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 | By Theresa Stratford

A home church at last for parishioners of St. Clare of Assisi

Although physically located on Daniel Island, St. Clare of Assisi Church has been serving the greater Charleston area since 2014. A rapidly growing Catholic community that averages about five new families a week, St. Clare has been in desperate need of a home church to support its growth.

Since its inception on April 20, 2014, which was also Easter Sunday that year, the parish of St. Clare of Assisi has held weekly Mass at the Performing Arts Center at Bishop England High School. They celebrate weekday Masses and funerals by renting space at a nearby Anglican church.

Currently, St. Clare has about 3,000 individuals in 900 households registered. Father H. Gregory West, current and founding pastor, projects that numbers will continue to rise since many of their members are from Cainhoy, a neighborhood slated to receive an additional 30,000 homes over the next 20 years. Father West said that he predicts their total to be about 1,500 households by 2026. The parish actually encompasses an area that is twice the size of Daniel Island alone.

The community in which St. Clare now sits adds to its uniqueness — Bishop England High School is just across the street. The school will use the church for its weekly Mass, and the parish will continue to use school spaces for religious formation classes and events until construction of the ministry center is complete.

Plans for the new worship space are also meant to benefit the community as a whole.

“We plan to make our church a regional location of excellence in sacred music with occasional concerts and recitals open to the public,” Father West said.

The $22 million, 22,000-square-foot monolithic structure has a height of 180 feet with its tower and spire, making the church the sixth tallest structure in Charleston. St. Clare will have an elevator from the ground floor to the mezzanine and a total of 850 seats. The most recent construction update was the installation of the 120-year-old Franz Meier stained glass windows, which are each 18 feet high, plus the four-rank organ and pipes and landscaping. There are also 26 bells that were flown in from France for the church’s bell tower.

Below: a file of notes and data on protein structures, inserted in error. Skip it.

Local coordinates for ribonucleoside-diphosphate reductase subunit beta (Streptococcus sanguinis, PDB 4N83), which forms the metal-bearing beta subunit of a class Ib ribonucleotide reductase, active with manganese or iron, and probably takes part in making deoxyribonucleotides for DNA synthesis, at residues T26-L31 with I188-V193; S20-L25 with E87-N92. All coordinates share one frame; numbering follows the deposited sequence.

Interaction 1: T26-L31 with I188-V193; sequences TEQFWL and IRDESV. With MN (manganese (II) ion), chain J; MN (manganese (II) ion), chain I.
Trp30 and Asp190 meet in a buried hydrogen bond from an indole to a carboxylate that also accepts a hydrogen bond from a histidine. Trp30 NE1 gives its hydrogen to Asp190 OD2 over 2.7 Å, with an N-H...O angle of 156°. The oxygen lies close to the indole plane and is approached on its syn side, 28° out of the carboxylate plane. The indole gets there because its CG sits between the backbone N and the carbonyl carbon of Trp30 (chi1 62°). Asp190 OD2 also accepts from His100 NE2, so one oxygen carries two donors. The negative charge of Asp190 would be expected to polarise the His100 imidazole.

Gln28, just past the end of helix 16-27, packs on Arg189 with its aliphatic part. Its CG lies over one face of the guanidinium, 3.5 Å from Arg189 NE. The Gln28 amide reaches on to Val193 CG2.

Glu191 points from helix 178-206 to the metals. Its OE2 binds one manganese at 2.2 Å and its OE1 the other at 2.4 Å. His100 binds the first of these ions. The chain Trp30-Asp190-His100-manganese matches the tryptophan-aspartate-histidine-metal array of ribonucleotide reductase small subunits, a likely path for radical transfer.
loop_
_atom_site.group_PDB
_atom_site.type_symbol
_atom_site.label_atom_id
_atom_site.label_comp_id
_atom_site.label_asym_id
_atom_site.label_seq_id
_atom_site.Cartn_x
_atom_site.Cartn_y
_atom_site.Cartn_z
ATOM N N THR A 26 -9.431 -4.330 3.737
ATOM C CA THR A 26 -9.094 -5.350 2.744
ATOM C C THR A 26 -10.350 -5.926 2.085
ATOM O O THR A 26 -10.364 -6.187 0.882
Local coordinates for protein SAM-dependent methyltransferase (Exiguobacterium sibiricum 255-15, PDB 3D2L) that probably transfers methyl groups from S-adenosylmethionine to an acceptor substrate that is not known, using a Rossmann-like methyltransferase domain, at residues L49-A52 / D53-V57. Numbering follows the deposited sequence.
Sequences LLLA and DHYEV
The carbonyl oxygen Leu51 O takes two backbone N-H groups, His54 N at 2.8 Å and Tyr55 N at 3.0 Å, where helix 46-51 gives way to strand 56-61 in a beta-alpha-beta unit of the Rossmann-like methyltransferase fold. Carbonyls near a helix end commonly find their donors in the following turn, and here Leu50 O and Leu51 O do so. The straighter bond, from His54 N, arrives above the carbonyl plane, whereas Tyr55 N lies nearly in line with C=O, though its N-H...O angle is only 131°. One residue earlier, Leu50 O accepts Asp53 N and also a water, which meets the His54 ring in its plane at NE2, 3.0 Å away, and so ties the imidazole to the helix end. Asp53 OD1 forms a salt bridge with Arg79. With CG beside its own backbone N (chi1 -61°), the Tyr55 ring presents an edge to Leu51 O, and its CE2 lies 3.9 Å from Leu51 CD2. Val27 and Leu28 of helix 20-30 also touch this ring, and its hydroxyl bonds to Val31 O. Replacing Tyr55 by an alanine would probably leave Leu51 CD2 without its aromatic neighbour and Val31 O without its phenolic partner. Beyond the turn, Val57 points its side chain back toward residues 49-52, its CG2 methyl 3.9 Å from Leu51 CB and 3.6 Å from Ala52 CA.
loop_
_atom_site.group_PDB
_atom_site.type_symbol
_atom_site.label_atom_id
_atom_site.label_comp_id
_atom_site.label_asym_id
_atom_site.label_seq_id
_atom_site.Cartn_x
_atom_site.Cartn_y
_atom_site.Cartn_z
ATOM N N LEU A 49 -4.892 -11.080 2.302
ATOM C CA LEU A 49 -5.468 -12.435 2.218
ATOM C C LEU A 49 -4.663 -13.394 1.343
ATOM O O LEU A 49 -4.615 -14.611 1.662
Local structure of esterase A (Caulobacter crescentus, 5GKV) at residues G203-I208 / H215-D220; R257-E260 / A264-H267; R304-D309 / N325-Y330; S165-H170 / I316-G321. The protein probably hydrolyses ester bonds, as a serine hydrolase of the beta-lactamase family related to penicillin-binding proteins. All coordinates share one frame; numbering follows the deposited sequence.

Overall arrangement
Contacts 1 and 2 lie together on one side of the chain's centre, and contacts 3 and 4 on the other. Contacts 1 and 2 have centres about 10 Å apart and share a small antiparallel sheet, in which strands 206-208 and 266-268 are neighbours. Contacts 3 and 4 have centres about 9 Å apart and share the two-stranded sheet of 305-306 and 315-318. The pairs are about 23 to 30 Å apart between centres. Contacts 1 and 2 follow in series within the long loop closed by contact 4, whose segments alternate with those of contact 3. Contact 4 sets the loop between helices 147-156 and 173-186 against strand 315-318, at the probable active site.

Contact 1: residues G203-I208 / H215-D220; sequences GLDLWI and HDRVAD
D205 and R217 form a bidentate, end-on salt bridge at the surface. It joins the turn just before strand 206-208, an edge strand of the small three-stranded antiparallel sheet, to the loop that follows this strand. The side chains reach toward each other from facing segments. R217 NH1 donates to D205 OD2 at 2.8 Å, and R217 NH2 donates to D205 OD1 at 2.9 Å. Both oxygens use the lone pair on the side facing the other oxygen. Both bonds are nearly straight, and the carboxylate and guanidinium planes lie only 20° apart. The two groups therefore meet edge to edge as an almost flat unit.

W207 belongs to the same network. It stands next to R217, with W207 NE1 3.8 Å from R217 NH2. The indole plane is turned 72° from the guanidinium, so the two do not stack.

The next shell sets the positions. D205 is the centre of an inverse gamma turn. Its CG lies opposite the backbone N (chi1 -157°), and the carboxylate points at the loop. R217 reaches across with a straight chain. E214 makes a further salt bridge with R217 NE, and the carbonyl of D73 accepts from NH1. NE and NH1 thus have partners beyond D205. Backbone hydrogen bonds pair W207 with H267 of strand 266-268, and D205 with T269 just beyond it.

There will be two additional buildings on the 6.1-acre site at the corner of Seven Farms and Etiwan Park drives. Phase two of construction will include the ministry center, which will house offices, the youth center, music practice and meeting rooms and a nursery. Phase three will include building the parish hall, which will be a large event space with a kitchen.

“We have hired an architect for phases two and three and hope to break ground in 2024,” Father West noted.

The plans for St. Clare began shortly after the parish was created in 2015. The “Blessed to Build” campaign, a local fundraising effort, launched in 2017, and groundbreaking took place Feb. 23, 2020.

Father West said the campaign remains the most successful capital campaign in the history of the diocese, reaching its $14 million goal in just 18 months. He explained how they received many of the special aspects of the church’s design. The large marble reredos (high altar), main altar, four-foot high statues of the Stations of the Cross, the 12 stained glass windows and other statues — including one of St. Clare of Assisi — were purchased from the now-closed motherhouse of the Sisters of St. Francis of the Neumann Communities in Pittsburgh. 

“Our earlier budget did not allow for stained glass windows,” Father West said. “We later learned of the closing of the motherhouse. We needed 12 windows and they had 12 windows. Their windows fit our design by just inches. One of the windows depicts St. Clare of Assisi. Some would label this as a coincidence, but we see it as divine providence. Based on the life of St. Clare and her courageous contributions to the Catholic Church in the 13th century, our parish has created the slogan: ‘Whatever Clare wants, Clare gets.’ We know she is a powerful intercessor.”

Father West said that while the buildings will allow the parish community to have a home church, he feels they have been thriving for years.

“Visitors are amazed by how many children and teens they see at Mass and how vibrantly our congregation sings,” the pastor said. “We are frequently complimented for being a welcoming community. One of our most successful ministries is the St. Vincent de Paul Society, [composed] of about 70 parishioners who have been very engaged with economically disadvantaged neighbors in Cainhoy. 

“To date, our parish has contributed over $1 million in donations and services to repair homes, assist with utilities and rent, bills and more,” he added. “Further, our parish is one of the largest donors in the metro area to East Cooper Community Outreach, which is a food pantry and services organization. We are a parish community that willingly and generously shares its blessings with others so to bring them blessings.”

The new church was dedicated on April 22.

Learn more about St. Clare of Assisi Church at

Theresa Stratford is a freelance writer for The Miscellany. She lives in Charleston with her husband and three children and attends the Cathedral of St. John the Baptist. Email her at